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By Philippe Legrain 1 COMMENT

French president Nicolas Sarkozy is planning a Europe-wide crackdown on immigration when France takes over the reins of the EU in the second half of this year, according to documents seen by the FT.

Not content with mismanaging France, it seems, Sarko is now determined to sow discord throughout Europe.

Coming from the son of a Hungarian immigrant, such claptrap is particularly disappointing and hypocritical. Young Sarkozy may always have thought that he was destined for greatness, but the French authorities who admitted his parents could not have known. Had Sarkozy’s parents been turned away, President Bling Bling would not be in office and, dare I say it, Carla would not be the jewel in his crown.

The cruel irony of Sarko’s proposals is that far from protecting Europe from the perceived threat of immigration, they would do further damage to Europe’s stuttering economies and ageing societies.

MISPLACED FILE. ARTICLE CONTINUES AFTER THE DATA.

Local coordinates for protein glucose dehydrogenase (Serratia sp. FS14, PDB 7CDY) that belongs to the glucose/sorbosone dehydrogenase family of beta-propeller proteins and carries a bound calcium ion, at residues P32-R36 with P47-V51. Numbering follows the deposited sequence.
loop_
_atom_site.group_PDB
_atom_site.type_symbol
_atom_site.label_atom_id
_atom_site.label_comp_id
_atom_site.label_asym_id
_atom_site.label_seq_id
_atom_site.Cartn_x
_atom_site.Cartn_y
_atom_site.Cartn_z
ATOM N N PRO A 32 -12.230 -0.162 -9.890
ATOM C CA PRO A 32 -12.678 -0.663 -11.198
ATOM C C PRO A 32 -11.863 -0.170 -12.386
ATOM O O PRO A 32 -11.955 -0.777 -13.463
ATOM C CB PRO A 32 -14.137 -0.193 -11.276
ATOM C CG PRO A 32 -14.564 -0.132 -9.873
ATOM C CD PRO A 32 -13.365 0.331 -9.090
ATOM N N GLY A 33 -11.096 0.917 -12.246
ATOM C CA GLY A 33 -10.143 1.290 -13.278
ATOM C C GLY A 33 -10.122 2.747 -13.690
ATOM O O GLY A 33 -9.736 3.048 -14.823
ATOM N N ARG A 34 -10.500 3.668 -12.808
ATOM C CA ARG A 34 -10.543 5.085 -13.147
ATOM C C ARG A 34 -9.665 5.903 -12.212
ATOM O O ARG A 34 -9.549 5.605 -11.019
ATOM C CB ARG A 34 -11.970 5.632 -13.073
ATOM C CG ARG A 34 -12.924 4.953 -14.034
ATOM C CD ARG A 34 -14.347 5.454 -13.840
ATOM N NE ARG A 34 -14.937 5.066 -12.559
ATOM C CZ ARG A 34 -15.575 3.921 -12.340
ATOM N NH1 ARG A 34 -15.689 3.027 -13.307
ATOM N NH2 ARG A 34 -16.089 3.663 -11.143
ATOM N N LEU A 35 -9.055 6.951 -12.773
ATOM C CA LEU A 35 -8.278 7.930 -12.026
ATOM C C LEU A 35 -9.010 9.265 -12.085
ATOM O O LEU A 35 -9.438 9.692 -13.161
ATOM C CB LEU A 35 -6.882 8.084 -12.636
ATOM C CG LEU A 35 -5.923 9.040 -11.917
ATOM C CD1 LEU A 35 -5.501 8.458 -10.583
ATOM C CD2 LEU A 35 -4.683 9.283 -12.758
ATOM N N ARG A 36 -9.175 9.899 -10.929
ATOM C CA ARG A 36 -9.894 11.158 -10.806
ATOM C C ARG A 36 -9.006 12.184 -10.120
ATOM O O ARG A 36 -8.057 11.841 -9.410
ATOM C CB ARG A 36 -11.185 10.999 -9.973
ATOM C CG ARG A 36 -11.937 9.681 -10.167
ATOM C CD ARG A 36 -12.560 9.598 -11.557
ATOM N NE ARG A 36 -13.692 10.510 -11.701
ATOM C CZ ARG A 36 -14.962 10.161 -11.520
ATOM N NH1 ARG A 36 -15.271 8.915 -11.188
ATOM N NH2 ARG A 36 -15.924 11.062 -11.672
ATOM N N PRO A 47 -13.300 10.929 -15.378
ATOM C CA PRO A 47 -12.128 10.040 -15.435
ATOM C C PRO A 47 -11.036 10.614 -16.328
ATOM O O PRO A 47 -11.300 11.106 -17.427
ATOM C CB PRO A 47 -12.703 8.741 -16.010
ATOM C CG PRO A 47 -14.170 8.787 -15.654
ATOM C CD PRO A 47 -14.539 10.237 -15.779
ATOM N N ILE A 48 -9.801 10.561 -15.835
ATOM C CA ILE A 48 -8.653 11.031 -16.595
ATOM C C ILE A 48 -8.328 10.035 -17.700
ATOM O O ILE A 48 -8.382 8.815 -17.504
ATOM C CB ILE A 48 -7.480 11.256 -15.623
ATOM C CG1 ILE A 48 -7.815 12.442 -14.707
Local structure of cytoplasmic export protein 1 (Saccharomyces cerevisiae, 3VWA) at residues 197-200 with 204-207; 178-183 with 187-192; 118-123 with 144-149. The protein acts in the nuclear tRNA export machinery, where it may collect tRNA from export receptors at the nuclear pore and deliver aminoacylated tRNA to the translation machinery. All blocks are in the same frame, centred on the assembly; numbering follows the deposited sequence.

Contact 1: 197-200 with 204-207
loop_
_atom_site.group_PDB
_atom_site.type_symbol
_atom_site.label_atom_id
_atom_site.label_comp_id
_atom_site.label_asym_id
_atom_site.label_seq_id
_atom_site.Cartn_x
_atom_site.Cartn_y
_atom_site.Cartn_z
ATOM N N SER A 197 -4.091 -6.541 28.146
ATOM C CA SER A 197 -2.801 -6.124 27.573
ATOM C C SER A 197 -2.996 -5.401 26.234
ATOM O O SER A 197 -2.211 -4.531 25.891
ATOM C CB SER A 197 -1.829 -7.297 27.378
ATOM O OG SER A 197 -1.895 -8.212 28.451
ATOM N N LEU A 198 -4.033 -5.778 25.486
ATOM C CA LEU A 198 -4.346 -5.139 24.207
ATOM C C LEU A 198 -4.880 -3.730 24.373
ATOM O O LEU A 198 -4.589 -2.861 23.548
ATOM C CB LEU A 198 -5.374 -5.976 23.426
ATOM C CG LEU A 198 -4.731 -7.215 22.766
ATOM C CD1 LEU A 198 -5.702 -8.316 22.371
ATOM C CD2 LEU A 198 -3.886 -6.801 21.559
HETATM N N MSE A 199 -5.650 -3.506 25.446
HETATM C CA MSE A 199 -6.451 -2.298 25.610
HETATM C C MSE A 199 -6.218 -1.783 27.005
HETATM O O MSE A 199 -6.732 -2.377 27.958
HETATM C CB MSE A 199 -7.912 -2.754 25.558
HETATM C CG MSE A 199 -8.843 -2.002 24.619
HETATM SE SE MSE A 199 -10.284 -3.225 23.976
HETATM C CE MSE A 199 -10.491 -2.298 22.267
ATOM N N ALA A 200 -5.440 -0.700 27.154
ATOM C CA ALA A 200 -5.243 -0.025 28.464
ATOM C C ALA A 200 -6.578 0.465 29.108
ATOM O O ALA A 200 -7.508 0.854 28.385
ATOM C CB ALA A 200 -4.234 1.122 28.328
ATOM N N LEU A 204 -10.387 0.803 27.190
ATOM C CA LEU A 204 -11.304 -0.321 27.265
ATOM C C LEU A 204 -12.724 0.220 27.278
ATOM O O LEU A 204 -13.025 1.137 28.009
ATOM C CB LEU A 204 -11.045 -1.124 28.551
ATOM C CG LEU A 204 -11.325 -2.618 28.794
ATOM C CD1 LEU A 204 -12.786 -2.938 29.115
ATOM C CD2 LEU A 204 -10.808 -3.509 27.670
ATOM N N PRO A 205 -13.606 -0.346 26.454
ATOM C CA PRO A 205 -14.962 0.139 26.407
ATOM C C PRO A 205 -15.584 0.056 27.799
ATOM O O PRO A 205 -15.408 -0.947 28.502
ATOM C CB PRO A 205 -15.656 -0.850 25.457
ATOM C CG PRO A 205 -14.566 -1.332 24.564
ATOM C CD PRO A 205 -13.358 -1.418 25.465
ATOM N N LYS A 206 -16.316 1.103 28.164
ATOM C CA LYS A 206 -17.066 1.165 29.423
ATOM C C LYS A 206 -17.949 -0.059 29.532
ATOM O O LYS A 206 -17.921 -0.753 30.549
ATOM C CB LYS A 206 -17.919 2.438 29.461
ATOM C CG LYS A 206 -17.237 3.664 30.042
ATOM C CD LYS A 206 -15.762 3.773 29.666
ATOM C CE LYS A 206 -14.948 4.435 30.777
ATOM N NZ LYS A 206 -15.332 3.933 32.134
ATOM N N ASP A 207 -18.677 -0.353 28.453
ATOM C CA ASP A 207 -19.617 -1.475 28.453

Does Sarko honestly think that his anti-immigrant rhetoric is conducive to attracting the high-skilled migrants that the EU is wooing with its new "blue card" proposal?

Is it really in Europe’s interests to try to round up illegal workers, at a time when a greying continent is struggling to find people to look after the growing number of elderly Europeans who need care?

Does anyone think that such a crackdown will succeed?

Is it not a recipe for fracturing society rather than protecting it?

Posted 30 May 2008 in Blog, Europe, France, Immigration
  1. C A says:

    Generally speaking, it feels that there is more of an extreme right sentiment in France compared to the likes of Britain for example (despite all the race-related stories we hear about in the British media). I think it is true that Jean-Marie Le Pen won a remarkably high percentage of votes in the French natonal elections in recent years before Le Front National split up?.
    So I question whether M. Sarzoky is doing something truly radical or really just trying to expand his power base by appealing to the latent desire in people to find so-called easy answers to complex problems. If this action is designed to respond to such a basic instinct of people outside France in order to conquer Europe, then he will not be the first small man to try it out.

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